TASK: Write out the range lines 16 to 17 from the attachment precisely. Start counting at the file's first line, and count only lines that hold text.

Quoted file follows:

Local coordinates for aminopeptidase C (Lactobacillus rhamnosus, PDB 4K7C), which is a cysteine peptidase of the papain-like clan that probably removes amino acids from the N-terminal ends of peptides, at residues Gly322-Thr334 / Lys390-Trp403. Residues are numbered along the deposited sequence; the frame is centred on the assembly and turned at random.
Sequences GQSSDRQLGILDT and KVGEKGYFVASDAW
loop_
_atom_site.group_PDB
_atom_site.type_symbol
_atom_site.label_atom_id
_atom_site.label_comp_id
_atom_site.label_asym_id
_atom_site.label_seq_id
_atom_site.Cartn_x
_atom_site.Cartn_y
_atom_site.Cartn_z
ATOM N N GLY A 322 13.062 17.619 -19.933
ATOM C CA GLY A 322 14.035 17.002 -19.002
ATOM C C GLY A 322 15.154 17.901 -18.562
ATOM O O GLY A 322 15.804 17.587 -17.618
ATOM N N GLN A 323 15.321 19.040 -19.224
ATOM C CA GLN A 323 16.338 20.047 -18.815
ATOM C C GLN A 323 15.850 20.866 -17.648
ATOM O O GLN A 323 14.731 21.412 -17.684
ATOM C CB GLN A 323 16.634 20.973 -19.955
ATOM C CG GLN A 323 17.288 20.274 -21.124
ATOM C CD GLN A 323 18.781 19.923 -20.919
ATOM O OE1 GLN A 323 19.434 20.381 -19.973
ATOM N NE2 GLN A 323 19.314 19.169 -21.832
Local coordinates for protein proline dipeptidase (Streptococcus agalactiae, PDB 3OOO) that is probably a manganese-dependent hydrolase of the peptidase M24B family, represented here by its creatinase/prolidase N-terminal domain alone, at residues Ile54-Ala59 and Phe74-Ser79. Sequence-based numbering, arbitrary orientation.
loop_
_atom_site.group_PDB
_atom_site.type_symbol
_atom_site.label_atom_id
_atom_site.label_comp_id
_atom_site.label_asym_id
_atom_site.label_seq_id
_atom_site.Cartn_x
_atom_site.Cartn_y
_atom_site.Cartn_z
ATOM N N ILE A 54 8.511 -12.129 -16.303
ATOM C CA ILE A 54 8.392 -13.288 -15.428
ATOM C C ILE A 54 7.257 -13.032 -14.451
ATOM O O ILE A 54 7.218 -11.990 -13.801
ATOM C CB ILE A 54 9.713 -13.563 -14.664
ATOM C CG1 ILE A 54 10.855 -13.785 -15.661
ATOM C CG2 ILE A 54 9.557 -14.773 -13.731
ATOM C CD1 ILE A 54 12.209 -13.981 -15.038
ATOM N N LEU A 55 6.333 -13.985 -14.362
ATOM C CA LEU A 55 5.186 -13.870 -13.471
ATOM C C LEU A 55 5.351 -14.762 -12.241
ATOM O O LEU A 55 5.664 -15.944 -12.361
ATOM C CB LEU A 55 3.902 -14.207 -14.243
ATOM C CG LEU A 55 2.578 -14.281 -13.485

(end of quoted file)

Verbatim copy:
ATOM O O GLY A 322 15.804 17.587 -17.618
ATOM N N GLN A 323 15.321 19.040 -19.224